where I find myself writing about this city again, and the ghost heart.

There are ghosts here. 

A girl I met a couple of weeks ago in another city looked at me

when I told her where I came from, and said,

“That town is haunted,” knowing, after only having been here once, for a couple of days.

That’s when I told her that I’m writing this place in ghost stories, or

trying to scrape back the flesh and get at the essence. 

Haunted is probably right.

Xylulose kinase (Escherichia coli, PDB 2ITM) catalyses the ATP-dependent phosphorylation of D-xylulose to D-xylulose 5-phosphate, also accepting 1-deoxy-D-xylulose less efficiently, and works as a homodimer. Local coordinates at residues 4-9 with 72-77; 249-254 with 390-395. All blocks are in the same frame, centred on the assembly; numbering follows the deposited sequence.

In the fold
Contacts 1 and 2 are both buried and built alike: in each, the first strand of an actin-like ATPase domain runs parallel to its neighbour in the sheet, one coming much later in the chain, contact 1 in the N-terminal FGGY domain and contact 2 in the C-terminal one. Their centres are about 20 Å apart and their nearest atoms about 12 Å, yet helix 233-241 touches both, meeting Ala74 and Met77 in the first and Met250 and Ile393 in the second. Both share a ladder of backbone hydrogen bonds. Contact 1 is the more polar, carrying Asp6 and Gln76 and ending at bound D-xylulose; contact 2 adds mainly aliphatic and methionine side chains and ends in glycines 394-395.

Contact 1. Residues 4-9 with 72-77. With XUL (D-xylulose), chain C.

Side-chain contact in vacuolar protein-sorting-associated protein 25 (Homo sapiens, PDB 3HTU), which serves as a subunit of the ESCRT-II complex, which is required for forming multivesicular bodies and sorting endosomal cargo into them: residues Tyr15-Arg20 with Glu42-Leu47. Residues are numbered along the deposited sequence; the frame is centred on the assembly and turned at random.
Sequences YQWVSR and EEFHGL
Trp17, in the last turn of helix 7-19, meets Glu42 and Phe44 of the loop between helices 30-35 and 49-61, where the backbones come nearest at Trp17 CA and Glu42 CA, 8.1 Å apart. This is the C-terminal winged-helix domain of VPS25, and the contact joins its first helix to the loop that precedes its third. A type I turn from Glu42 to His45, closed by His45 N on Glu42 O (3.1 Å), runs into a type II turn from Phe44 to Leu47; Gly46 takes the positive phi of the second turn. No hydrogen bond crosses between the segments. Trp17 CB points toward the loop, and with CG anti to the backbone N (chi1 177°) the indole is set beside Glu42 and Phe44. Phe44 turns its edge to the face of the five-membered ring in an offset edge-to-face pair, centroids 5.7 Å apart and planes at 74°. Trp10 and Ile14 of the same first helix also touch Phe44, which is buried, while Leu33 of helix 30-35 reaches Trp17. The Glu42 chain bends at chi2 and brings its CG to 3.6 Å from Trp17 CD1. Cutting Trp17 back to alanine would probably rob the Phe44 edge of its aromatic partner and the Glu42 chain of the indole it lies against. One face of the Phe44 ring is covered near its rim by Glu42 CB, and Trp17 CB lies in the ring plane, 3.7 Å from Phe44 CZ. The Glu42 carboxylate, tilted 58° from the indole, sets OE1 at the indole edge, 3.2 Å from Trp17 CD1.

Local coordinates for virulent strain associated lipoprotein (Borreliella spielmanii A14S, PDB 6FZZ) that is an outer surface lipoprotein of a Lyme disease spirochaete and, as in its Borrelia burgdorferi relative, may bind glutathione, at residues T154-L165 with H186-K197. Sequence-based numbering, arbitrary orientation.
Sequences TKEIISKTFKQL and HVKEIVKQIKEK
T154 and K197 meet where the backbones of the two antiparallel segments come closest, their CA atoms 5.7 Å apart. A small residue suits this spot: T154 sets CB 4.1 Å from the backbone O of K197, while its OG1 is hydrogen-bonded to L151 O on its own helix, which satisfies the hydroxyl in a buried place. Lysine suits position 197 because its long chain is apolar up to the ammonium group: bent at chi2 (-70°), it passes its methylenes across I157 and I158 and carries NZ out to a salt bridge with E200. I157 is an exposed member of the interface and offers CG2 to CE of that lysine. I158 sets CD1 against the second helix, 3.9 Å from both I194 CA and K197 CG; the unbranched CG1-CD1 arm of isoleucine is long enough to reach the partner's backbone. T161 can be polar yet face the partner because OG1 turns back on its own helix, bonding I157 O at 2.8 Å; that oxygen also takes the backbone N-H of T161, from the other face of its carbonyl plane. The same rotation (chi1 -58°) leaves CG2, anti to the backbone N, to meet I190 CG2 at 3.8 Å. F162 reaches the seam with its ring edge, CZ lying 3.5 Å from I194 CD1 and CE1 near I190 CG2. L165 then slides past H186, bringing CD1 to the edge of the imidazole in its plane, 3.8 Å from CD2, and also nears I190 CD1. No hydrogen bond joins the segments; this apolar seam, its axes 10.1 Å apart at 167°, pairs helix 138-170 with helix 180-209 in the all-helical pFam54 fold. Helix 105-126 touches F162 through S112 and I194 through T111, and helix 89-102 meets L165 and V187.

(When I was a much younger girl I went about ten times a year to the house of a woman who was my grandmother then. The house was square and white with intricate cast iron grates over the windows and the glass in the front door. It sat facing our own house, across two streets lined with trees and old Dutch Colonials. When I visited her, I would walk up the steps to the back door and in through the kitchen, which was cramped with very high ceilings, venus flytraps growing top-heavy and luscious jungle vines climbing out of their pots and up the red walls. I only went upstairs once, when I came through the back door and found the kitchen empty save the breathing, twisting plants. The stairway from the kitchen to the second floor had been designed for the use of slaves and later servants and it was very narrow and tall. I was twelve years old and bumped my shoulders on each wall while climbing the stairs. The boards groaned, uneven, under my feet.  I stopped near the top to listen for movement in the bedroom or bathroom, any sign of life. As I stood breathing in the darkness, I could hear my own heart beating. Thump-thump in the stillness. It sounded like it was leaping out of my body. I listened, holding my breath. I could feel my heart in my chest, out of rhythm with the sound but hurrying to catch up. I felt my body slow to match the muffled beat. Thump-thump. Outside of me. I could barely see my feet on the steps below me in the dim light. I dropped to my hands and knees quietly. Listening. THUMP-THUMP beside my left cheek, inside the little rectangular box formed by the second-to-last stair. I stared, frozen by the terrible urge to reach out my hand, to see whether the boards would lift up if pushed, to see if they might reveal the heart.) 

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